Francis I, King of France
Francis had been the King of France since 1515. As the only son of Charles d'Orléans, the Count of Angoulême and Louise of Savoy, he was the great-great grandson of King Charles V of France. Although he was a rather distant descendant of the kings of France, he inherited the throne when King Louis XII died without male heirs. Francis had been married once before to Louis XII’s eldest daughter, Claude, the Duchess of Brittany, and they had five surviving children before Claude’s death in 1524. Although Francis was regarded as a handsome man for the time, he was also a notorious womanizer who kept mistresses during the entirety of his marriage. His lovers typically held far more influence and power than the late Claude ever had. During the Four Years’ War, a part of the Italian Wars where France and Venice were fighting against the Holy Roman Empire, England, and the Papal States, Francis experienced his worst defeat at the Battle of Pavia on February 24, 1525. Charles’s army not only took many important French nobleman captive but they also captured Francis himself. Charles held the French king as a prisoner in Madrid and only gave him back his freedom on March 17, 1526 after he signed the humiliating Treaty of Madrid, in which Francis was forced to make huge concessions, including: the surrender of any French claims to Naples and Milan, the recognition of the independence of the Duchy of Burgundy, and the submission of all French rights to Flanders and the Artois. One of the terms of the abhorred treaty was that Francis must marry Charles’s sister, the widowed Eleanor. Francis unwillingly and reluctantly agreed to the match, since he had no choice but to obey the treaty’s commands. However, he held off the marriage for so long that a new treaty called “The Ladies’ Peace” had to be created in 1529, stipulating that the wedding must occur immediately.

Eleanor of Austria, Queen of France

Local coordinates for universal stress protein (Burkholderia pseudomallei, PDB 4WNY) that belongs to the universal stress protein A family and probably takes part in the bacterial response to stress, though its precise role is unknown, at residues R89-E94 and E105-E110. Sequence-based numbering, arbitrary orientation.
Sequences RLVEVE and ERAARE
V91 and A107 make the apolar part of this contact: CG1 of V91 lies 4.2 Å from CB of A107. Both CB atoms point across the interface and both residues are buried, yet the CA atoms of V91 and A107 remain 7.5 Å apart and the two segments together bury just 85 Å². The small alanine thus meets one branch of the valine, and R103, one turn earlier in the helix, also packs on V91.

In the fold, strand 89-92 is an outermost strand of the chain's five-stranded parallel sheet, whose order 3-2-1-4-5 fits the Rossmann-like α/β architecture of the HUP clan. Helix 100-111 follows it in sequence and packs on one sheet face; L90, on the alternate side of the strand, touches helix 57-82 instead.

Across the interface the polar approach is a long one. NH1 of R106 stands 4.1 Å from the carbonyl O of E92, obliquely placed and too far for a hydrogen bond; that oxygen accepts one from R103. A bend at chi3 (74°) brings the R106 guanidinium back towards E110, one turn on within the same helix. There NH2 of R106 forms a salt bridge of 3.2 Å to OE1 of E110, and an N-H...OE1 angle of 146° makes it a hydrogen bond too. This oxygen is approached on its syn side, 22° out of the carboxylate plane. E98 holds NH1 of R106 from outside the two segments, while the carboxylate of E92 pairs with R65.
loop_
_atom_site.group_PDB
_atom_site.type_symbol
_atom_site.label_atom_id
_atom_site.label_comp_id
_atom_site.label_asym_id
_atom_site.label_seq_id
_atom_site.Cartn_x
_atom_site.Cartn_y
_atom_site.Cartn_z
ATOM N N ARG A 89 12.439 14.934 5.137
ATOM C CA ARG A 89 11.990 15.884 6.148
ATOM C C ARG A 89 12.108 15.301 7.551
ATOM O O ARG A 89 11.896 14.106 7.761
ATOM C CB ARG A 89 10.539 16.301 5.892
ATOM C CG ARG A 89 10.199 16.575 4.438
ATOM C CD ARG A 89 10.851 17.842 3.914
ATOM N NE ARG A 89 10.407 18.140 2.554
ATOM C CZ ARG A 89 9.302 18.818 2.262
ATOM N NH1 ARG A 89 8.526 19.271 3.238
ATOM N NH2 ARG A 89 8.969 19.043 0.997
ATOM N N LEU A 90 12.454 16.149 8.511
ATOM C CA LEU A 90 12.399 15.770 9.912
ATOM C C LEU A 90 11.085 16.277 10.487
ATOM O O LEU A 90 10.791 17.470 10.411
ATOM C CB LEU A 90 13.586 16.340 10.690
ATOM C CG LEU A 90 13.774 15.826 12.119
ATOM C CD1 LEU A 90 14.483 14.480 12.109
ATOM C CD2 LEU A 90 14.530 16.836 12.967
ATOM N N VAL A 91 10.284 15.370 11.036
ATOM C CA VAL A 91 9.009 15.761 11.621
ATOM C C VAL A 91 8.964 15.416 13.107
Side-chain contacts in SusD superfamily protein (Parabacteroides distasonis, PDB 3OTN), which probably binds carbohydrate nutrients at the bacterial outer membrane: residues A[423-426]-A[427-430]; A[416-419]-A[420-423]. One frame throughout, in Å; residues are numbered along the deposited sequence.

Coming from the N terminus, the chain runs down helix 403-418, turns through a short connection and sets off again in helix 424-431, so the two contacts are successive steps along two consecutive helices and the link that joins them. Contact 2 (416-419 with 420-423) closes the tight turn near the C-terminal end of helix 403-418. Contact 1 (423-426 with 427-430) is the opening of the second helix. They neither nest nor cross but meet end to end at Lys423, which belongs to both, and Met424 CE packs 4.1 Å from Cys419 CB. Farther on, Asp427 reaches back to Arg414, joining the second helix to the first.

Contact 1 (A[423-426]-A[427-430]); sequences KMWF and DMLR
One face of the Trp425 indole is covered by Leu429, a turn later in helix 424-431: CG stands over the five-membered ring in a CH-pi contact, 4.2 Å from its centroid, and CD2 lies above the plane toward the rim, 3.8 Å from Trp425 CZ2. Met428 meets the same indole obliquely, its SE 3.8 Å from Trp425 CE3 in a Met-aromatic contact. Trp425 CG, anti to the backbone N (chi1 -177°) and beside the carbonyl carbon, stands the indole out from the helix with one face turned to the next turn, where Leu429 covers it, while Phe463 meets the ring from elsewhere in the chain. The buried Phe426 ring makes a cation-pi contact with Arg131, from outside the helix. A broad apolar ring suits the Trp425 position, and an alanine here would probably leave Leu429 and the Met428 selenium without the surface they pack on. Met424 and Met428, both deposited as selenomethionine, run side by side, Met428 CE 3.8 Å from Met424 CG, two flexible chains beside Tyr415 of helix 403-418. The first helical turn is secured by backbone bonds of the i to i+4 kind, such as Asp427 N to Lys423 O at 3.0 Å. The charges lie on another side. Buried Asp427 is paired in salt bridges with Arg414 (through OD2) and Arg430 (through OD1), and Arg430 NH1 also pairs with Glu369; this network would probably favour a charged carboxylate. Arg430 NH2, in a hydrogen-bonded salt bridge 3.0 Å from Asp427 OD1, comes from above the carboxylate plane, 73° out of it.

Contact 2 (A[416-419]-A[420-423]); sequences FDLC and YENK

Francis could dally no longer and by 1530, Eleanor left Spain with her future stepsons, Francis, Duke of Brittany and the eventual Henry II, who had been held captive in Spain in their father’s place for the last four years. Eleanor and the French princes met the King at the border of France and Spain, where Eleanor and Francis (her fourth cousin twice removed through her father) were married on July 4, 1530. Now the Queen of France, Eleanor was thirty-one years old to Francis’s thirty-five years. Soon after the wedding, the royal couple officially entered Bordeaux and then Paris. Though Francis had fulfilled his obligation and married Eleanor, he had no intention of being a faithful or devoted husband to her. He hated everything she stood for as she was a constant reminder of his humiliation at the Battle of Pavia and the distasteful Treaty of Madrid. Francis ignored his wife for their entire marriage and constantly displayed himself in the company of his mistress at the time, Anne de Pisseleu d'Heilly, to the public. Despite the fact that Eleanor was never loved by her husband (as evidenced by the fact that they never had any children), she was given a coronation at Saint-Denis on May 31, 1531 where she wore a dress of purple velvet to display her regal status. She also carried out the royal duties of the Queen of France at official events like her stepson Henry’s wedding to Catherine de’ Medici in 1533. She was popular with the people (who knew her by the French version of her name – “Aliénor”) because she customarily involved herself in acts of charity and she even took an interst in her stepchildren, as she raised her stepdaughters, Madeline and Margaret, in her own household to contribute to their upbringing.